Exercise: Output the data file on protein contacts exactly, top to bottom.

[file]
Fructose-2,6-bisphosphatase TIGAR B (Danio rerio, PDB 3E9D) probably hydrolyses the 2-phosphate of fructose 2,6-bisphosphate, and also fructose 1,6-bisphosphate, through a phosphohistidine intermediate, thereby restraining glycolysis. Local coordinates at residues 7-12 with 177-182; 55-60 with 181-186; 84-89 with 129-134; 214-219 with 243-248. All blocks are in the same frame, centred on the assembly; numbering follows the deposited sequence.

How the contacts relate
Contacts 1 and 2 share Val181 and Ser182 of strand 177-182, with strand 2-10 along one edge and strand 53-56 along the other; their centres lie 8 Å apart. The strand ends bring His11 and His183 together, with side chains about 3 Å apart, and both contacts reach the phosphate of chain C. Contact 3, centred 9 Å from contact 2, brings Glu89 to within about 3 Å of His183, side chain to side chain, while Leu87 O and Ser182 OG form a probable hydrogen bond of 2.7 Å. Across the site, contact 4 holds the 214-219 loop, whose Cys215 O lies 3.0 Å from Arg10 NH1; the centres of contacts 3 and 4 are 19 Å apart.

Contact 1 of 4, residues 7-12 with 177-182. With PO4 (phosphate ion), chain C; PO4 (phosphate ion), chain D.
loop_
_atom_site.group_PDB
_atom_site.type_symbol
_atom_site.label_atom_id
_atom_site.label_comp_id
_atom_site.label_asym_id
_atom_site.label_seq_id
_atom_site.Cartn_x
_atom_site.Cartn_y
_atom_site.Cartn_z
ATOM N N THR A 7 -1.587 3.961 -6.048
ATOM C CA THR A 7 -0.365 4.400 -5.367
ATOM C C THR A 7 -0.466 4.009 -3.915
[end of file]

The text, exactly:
Fructose-2,6-bisphosphatase TIGAR B (Danio rerio, PDB 3E9D) probably hydrolyses the 2-phosphate of fructose 2,6-bisphosphate, and also fructose 1,6-bisphosphate, through a phosphohistidine intermediate, thereby restraining glycolysis. Local coordinates at residues 7-12 with 177-182; 55-60 with 181-186; 84-89 with 129-134; 214-219 with 243-248. All blocks are in the same frame, centred on the assembly; numbering follows the deposited sequence.

How the contacts relate
Contacts 1 and 2 share Val181 and Ser182 of strand 177-182, with strand 2-10 along one edge and strand 53-56 along the other; their centres lie 8 Å apart. The strand ends bring His11 and His183 together, with side chains about 3 Å apart, and both contacts reach the phosphate of chain C. Contact 3, centred 9 Å from contact 2, brings Glu89 to within about 3 Å of His183, side chain to side chain, while Leu87 O and Ser182 OG form a probable hydrogen bond of 2.7 Å. Across the site, contact 4 holds the 214-219 loop, whose Cys215 O lies 3.0 Å from Arg10 NH1; the centres of contacts 3 and 4 are 19 Å apart.

Contact 1 of 4, residues 7-12 with 177-182. With PO4 (phosphate ion), chain C; PO4 (phosphate ion), chain D.
loop_
_atom_site.group_PDB
_atom_site.type_symbol
_atom_site.label_atom_id
_atom_site.label_comp_id
_atom_site.label_asym_id
_atom_site.label_seq_id
_atom_site.Cartn_x
_atom_site.Cartn_y
_atom_site.Cartn_z
ATOM N N THR A 7 -1.587 3.961 -6.048
ATOM C CA THR A 7 -0.365 4.400 -5.367
ATOM C C THR A 7 -0.466 4.009 -3.915